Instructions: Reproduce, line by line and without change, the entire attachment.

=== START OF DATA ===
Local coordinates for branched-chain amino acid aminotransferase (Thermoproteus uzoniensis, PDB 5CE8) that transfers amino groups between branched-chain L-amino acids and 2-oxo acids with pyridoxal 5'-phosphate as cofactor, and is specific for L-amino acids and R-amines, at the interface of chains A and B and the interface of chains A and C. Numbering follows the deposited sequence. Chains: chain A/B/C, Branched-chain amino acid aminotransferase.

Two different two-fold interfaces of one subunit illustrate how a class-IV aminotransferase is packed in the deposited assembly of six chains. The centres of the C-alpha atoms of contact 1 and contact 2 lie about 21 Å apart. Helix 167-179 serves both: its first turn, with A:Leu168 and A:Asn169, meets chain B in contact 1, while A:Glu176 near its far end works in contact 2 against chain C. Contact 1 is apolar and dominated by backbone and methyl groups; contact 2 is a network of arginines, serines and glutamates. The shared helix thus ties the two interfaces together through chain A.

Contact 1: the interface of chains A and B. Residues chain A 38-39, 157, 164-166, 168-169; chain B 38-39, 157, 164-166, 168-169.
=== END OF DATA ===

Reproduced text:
Local coordinates for branched-chain amino acid aminotransferase (Thermoproteus uzoniensis, PDB 5CE8) that transfers amino groups between branched-chain L-amino acids and 2-oxo acids with pyridoxal 5'-phosphate as cofactor, and is specific for L-amino acids and R-amines, at the interface of chains A and B and the interface of chains A and C. Numbering follows the deposited sequence. Chains: chain A/B/C, Branched-chain amino acid aminotransferase.

Two different two-fold interfaces of one subunit illustrate how a class-IV aminotransferase is packed in the deposited assembly of six chains. The centres of the C-alpha atoms of contact 1 and contact 2 lie about 21 Å apart. Helix 167-179 serves both: its first turn, with A:Leu168 and A:Asn169, meets chain B in contact 1, while A:Glu176 near its far end works in contact 2 against chain C. Contact 1 is apolar and dominated by backbone and methyl groups; contact 2 is a network of arginines, serines and glutamates. The shared helix thus ties the two interfaces together through chain A.

Contact 1: the interface of chains A and B. Residues chain A 38-39, 157, 164-166, 168-169; chain B 38-39, 157, 164-166, 168-169.